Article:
Potentially this is an area school business managers will face real challenges with. The volatility of Cryptocurrency and tokens presents huge risks. I can see potential for major EdTech companies to provide bridges into the financial element of this for schools. You could for example buy a piece of virtual land to build a replica of your school, host training, deliver online lessons in. As this is brand new tech you could invest time and energy in a Metaverse that fails.
Some companies are selling virtual overlays based on real world locations. You can buy that location through their ecosystem. So you could “buy” the layer geolocated to your school. There are many of these and I doubt all will survive the year.
Access to the Metaverse access is reliant on a stable and fast internet connection. Many schools now have very good broadband but probably not enough for multiple pupils to access these areas together. It is unlikely any current school hardware will be suitable for accessing the Metaverse as it develops and becomes more graphics intensive.
Filters and online safety will become even more important. The metaverse in some form or other will be part of the future and we need to prepare pupils for the dark side of these new virtual worlds.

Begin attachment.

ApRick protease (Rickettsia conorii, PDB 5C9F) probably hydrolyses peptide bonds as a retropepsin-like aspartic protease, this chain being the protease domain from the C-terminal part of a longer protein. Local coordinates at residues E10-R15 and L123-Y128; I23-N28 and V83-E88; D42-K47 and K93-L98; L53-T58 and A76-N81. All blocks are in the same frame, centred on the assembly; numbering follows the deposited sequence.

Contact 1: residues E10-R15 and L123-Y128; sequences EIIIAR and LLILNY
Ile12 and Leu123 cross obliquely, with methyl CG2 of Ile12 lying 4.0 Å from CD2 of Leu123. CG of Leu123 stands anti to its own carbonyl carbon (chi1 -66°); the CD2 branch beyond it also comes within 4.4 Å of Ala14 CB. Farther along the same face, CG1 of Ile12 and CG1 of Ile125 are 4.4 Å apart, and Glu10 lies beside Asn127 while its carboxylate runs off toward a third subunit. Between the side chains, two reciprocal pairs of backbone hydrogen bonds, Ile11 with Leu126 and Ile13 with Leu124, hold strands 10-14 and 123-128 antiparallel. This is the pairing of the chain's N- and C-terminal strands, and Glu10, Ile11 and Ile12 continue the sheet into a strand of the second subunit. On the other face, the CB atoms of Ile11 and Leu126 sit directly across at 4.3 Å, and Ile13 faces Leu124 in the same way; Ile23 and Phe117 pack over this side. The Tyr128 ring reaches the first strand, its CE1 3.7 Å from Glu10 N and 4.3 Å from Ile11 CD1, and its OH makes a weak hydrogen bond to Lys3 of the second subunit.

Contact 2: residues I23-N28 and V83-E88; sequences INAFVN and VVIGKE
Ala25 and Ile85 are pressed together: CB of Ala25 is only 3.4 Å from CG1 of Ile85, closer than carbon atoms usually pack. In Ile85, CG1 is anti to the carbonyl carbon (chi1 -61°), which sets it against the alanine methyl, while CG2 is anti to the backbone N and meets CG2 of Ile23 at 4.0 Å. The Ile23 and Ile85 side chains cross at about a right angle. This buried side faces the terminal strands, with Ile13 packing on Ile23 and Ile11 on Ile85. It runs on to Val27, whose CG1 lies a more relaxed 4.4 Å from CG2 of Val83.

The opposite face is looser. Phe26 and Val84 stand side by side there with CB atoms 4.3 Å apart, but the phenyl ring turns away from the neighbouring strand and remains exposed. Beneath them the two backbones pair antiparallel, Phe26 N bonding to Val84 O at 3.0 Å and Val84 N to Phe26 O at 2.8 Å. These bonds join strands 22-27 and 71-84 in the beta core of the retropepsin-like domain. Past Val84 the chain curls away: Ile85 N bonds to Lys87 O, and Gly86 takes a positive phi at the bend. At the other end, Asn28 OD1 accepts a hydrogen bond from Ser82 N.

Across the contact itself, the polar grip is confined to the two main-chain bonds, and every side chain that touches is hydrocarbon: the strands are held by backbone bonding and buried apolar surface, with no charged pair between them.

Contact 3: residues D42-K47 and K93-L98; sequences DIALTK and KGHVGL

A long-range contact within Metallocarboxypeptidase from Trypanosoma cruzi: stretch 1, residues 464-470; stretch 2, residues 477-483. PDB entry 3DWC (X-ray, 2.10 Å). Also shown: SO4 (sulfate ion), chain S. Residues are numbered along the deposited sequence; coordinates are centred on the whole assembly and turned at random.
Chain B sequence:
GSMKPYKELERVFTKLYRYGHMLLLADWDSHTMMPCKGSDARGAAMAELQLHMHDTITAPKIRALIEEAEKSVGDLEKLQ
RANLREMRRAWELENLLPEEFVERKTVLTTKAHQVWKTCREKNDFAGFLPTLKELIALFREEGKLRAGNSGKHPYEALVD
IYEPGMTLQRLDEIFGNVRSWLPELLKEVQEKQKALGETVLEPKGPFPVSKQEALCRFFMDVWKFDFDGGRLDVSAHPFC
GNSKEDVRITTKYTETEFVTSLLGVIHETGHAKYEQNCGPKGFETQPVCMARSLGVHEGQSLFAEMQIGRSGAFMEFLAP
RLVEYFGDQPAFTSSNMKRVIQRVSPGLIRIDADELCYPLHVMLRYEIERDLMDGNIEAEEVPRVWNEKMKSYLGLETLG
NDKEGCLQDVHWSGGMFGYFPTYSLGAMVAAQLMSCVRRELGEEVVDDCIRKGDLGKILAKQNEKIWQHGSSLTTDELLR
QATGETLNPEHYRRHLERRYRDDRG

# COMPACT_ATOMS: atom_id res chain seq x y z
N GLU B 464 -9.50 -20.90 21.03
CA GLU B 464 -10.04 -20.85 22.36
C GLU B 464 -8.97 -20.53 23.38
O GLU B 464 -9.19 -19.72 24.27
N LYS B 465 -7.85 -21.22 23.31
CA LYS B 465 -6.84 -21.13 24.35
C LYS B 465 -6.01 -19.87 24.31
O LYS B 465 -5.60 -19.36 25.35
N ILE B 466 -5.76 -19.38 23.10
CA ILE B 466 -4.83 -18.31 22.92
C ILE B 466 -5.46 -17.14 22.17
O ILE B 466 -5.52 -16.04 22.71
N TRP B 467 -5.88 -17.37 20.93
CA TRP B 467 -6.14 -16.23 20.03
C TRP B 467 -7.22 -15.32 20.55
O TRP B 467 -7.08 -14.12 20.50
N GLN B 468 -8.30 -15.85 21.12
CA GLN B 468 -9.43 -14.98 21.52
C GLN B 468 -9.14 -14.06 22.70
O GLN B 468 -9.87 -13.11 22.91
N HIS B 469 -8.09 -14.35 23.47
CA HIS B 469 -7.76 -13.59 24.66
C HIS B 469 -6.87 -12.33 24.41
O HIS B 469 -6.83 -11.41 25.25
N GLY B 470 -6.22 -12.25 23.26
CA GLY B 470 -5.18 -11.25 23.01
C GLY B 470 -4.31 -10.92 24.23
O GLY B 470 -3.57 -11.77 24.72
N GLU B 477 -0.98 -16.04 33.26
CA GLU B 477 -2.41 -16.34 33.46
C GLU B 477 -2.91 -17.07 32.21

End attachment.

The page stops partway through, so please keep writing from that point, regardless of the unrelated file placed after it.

Metaverse Risk Vs Reward
Initial Metaverse projects are already a reality. However the barriers to access are currently huge. Investment in such technology is a risk to schools and other educational establishments. Anyone who has attempted to launch an edtech project in a school knows the difficulties adoption will face.
Current immersive experiences often require complex projectors and lights which are expensive, time and resource heavy. There is a place for immersive experiences provided by Metaverse environments. Currently the technology is in its infancy so I wouldn’t suggest schools rush to invest. It does have significant accessibility issues. However if companies consider this during development it could overcome barriers and support the teaching and learning of many pupils.